From the AGA Journals

Direct-acting antiviral therapy boosts survival for infected HCC patients


 

FROM GASTROENTEROLOGY

Direct-acting antiviral (DAA) therapy significantly reduced the risk of death in patients with hepatitis C infections and a history of hepatocellular carcinoma, based on data from 797 individuals.

Previous studies have reported a benefit of direct-acting antiviral (DAA) therapy for reducing mortality in patients with hepatocellular carcinoma (HCC), but data on its impact in patients with complete responses to HCC therapy are limited, wrote Amit G. Singal, MD, of the University of Texas, Dallas, and colleagues.

In a study published in Gastroenterology, the researchers identified adult HCC patients who achieved complete treatment response between January 2013 and December 2017. The study included patients from 31 locations in the United States and Canada. Complete response to treatment was defined as “disappearance of arterial enhancement from all HCC lesions on contrast-enhanced cross-sectional imaging.”

A total of 383 (48.1%) of patients were randomized to DAA therapy, and 414 (51.9%) did not receive DAA treatment for their HCV infection after complete response to prior HCC therapy.

A total of 43 deaths occurred among DAA patients over 941 person-years of follow-up, compared with 103 deaths over 527 person-years of follow-up for the untreated controls. Overall, DAA therapy was associated with a significantly reduced risk of death (hazard ratio, 0.54), compared with no therapy. Of note, patients with a sustained virologic response showed a reduced risk of death (HR, 0.29), but those without a sustained virologic response to DAA therapy did not (HR, 1.13).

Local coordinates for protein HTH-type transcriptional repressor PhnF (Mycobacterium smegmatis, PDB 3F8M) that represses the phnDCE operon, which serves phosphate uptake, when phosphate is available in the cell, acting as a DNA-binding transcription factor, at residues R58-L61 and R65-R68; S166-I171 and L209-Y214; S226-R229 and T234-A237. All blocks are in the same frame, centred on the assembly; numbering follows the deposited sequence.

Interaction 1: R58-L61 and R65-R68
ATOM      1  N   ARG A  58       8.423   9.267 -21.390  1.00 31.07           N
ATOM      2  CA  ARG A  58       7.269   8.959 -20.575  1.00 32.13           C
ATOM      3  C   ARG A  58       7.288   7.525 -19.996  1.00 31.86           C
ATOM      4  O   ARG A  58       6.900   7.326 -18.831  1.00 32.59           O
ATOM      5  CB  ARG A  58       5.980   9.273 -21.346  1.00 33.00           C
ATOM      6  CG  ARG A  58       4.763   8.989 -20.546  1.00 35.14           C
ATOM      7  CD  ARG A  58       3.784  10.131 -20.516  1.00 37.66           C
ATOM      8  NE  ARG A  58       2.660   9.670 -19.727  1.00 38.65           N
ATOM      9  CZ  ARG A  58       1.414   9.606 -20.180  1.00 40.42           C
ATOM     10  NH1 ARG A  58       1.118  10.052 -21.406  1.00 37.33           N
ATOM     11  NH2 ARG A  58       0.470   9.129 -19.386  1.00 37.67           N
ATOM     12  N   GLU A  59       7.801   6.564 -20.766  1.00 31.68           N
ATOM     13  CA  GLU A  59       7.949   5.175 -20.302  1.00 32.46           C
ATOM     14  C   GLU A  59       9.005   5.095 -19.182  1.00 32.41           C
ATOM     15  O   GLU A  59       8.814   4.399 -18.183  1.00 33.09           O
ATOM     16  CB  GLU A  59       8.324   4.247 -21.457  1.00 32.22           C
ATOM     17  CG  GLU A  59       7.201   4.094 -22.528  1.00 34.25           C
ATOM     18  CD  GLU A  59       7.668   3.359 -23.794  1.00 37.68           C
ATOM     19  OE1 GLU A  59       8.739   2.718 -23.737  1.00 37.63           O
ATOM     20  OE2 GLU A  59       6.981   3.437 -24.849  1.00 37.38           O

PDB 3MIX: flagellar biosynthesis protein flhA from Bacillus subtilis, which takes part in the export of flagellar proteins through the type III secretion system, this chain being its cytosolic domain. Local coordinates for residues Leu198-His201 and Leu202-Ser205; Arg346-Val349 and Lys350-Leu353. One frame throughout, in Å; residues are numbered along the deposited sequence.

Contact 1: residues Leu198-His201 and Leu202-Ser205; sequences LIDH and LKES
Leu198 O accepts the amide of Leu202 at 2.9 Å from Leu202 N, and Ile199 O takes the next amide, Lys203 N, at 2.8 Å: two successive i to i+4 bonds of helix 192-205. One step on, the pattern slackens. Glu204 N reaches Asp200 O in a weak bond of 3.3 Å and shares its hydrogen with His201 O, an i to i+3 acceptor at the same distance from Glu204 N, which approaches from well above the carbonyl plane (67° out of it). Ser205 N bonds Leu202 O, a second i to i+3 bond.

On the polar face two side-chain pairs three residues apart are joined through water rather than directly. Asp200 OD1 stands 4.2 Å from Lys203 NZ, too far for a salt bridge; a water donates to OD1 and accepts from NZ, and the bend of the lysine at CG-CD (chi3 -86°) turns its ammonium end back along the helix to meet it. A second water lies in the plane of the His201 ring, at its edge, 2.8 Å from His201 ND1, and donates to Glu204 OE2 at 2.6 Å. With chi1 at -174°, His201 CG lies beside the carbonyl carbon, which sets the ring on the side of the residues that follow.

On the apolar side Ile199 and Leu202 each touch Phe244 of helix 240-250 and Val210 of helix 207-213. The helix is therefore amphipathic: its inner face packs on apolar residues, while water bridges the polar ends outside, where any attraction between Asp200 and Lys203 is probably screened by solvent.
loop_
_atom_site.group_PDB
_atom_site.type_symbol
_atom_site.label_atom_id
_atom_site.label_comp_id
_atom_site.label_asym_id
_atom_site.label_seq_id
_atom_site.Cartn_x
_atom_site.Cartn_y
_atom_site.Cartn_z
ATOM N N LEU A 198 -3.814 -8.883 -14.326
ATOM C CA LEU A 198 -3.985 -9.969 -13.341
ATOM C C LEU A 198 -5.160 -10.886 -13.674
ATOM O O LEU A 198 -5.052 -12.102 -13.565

The findings support those from previous studies suggesting that DAA therapy may reduce mortality in patients with a history of HCC, the researchers said.

The study findings were limited by several factors, including potential confounding if DAA was given to patients with better prognoses, the researchers noted. Other limitations include the use of imaging in routine clinical care rather than centralized review, the loss of approximately 9% of the patients to follow-up, and the lack of data on hepatic decompensation during follow-up, the researchers said. However, the results were strengthened by the multicenter design, large cohort, and inclusion of untreated controls, and support the use of DAA therapies as “likely beneficial in HCV-infected patients with a history of HCC,” they concluded.

The study was funded in part by the National Cancer Institute and AbbVie. Dr. Singal disclosed relationships with companies including AbbVie, Gilead, Bayer, Eisai, Wako Diagnostics, Exact Sciences, Exelixis, Roche, Glycotest, and Bristol-Myers Squibb.

SOURCE: Singal AG et al. Gastroenterology. 2019. doi: 10.1053/j.gastro.2019.07.040.

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